FACETIME- Pet passion: Birkholz made no-kill cool
If everyone saw animals the way Mary Birkholz does, shelters wouldn't be overcrowded, and euthanasia for adoptable pets wouldn't ever happen.
"I'm from the philosophy that until humans see animals from another perspective, they won't change how they treat them," says Birkholz, founder of the no-kill Palmyra-based animal shelter Caring for Creatures. "They're here to help us, to heal us in many aspects. If we'd just pay attention to things they're trying to show us, we'd probably be a happier society."
Growing up in Northern Illinois, Birkholz says, she was drawn to the chained-up dogs in her neighborhood, and often asked to play with a family's pet rather than their children. Her passion for animals remained into adulthood, as did her growing horror at the fate of the millions of animals put to death every year simply because they didn't have a home.
"A friend of mine finally said, 'You know what? You keep talking about this, so why don't you just do it or shut up?'" Birkholz says.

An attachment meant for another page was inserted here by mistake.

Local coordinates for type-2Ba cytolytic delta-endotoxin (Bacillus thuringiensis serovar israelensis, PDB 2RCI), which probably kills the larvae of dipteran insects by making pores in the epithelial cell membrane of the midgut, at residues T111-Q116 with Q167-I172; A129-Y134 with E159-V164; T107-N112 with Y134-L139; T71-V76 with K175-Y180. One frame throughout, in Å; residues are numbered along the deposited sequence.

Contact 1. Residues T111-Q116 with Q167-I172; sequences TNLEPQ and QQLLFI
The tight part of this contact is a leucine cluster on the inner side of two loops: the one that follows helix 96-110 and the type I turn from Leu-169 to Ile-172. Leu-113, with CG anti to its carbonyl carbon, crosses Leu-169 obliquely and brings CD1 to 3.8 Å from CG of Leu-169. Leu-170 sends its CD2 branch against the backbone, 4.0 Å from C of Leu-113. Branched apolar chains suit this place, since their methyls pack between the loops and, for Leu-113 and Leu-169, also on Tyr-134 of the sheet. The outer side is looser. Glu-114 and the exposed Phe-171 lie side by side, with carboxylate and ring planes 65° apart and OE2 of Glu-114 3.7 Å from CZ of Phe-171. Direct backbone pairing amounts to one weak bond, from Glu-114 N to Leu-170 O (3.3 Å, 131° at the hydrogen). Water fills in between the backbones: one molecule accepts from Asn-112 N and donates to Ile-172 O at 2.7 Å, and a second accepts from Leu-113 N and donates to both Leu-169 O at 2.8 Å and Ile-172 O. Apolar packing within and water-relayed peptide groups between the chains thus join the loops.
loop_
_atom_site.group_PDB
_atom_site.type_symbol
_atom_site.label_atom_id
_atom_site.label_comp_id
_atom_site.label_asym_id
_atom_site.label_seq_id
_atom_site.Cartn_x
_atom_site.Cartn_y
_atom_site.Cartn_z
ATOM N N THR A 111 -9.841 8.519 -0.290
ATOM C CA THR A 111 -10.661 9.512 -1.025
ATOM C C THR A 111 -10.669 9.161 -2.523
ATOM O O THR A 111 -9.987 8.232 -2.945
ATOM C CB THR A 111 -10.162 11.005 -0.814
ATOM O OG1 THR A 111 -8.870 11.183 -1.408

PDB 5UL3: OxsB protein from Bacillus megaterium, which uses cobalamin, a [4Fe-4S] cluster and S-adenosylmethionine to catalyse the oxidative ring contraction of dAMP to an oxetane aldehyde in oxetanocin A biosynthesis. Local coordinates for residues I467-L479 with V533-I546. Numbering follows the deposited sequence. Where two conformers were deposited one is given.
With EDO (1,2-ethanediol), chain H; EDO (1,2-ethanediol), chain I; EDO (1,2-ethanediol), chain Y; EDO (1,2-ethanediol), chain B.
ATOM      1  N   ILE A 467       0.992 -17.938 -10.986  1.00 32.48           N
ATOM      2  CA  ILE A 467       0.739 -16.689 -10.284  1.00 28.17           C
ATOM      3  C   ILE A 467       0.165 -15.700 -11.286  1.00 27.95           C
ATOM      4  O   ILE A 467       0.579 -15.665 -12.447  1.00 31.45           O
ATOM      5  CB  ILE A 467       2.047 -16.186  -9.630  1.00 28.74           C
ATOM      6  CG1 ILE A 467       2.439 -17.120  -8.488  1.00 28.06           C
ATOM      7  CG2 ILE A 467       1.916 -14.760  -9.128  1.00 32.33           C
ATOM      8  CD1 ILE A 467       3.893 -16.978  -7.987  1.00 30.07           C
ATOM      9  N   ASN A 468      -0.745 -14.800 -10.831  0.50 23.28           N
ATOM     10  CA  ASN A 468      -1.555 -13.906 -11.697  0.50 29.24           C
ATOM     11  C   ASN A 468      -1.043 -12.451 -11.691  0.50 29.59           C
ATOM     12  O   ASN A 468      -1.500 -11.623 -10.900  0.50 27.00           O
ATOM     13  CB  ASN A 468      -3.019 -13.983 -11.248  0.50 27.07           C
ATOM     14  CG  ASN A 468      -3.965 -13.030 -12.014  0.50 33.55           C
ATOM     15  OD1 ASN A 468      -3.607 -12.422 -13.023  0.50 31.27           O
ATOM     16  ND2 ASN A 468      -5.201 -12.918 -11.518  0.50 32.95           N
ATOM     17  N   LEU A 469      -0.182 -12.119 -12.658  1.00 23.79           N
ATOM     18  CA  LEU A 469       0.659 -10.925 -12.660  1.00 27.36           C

It was the push she needed. She moved from Northern Virginia to a 157-acre property in Fluvanna County in 1988 and, with her first donation from that pushing friend, launched the non-profit Caring for Creatures. She spent her first night in her new home with CFC's first guest– a stray cat she named Will.
Over the next 20 years, CFC expanded and has hosted up to 200 animals in residence at a time. With an annual operating budget of $350,000, CFC now has a paid staff of 12 and 50 volunteers.
Looking to broaden the types of animals she can help, Birkholz recently added the Scratching Post, a cat residence that is equipped to treat cats with feline leukemia– an incurable disease. Her greatest challenge, however, was the sudden acquisition of over 100 animals after their elderly caretaker died, leaving the animals homeless.
"It was an overwhelming situation for us, the biggest one we'd ever taken on in our history," Birkholz says. "Many of the animals were absolutely wonderful and absolutely adoptable; they just needed to be fixed up a bit and advertised."
And if an animal isn't chosen? They simply remain at the shelter– which one Birkholz friend says is far from a terrible fate.
"A lot of the animals don't want to be adopted. They prefer it there on the farm," says friend and co-worker Alden Bigelow, joking, "I haven't wanted to leave the farm either."
Although some of Birkholz's goals for CFC are physical improvements to the shelter including an animal training center and a free spay/neuter clinic, she's hoping other efforts– including an animal calendar and educational outreach in area schools– will increase the animal/human bonds throughout the community.
"Everything is energy: us, animals, everything," Birkholz says. "I believe that you can communicate with an animal– I know it because I've experienced it."